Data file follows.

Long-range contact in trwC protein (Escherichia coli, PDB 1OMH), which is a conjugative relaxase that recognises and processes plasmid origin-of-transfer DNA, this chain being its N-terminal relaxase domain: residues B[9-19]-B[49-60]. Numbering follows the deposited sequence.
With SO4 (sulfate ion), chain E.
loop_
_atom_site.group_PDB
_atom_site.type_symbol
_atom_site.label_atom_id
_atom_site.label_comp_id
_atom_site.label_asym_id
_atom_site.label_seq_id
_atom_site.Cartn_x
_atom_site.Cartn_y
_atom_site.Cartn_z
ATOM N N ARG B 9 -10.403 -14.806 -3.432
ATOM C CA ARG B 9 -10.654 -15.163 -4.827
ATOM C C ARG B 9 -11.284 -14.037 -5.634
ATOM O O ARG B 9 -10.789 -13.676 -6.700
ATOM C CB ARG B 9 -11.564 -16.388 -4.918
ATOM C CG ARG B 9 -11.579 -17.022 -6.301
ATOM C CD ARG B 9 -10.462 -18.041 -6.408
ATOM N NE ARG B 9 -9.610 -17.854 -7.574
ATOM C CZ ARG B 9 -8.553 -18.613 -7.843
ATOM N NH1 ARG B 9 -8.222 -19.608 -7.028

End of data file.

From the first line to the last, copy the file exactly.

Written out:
Long-range contact in trwC protein (Escherichia coli, PDB 1OMH), which is a conjugative relaxase that recognises and processes plasmid origin-of-transfer DNA, this chain being its N-terminal relaxase domain: residues B[9-19]-B[49-60]. Numbering follows the deposited sequence.
With SO4 (sulfate ion), chain E.
loop_
_atom_site.group_PDB
_atom_site.type_symbol
_atom_site.label_atom_id
_atom_site.label_comp_id
_atom_site.label_asym_id
_atom_site.label_seq_id
_atom_site.Cartn_x
_atom_site.Cartn_y
_atom_site.Cartn_z
ATOM N N ARG B 9 -10.403 -14.806 -3.432
ATOM C CA ARG B 9 -10.654 -15.163 -4.827
ATOM C C ARG B 9 -11.284 -14.037 -5.634
ATOM O O ARG B 9 -10.789 -13.676 -6.700
ATOM C CB ARG B 9 -11.564 -16.388 -4.918
ATOM C CG ARG B 9 -11.579 -17.022 -6.301
ATOM C CD ARG B 9 -10.462 -18.041 -6.408
ATOM N NE ARG B 9 -9.610 -17.854 -7.574
ATOM C CZ ARG B 9 -8.553 -18.613 -7.843
ATOM N NH1 ARG B 9 -8.222 -19.608 -7.028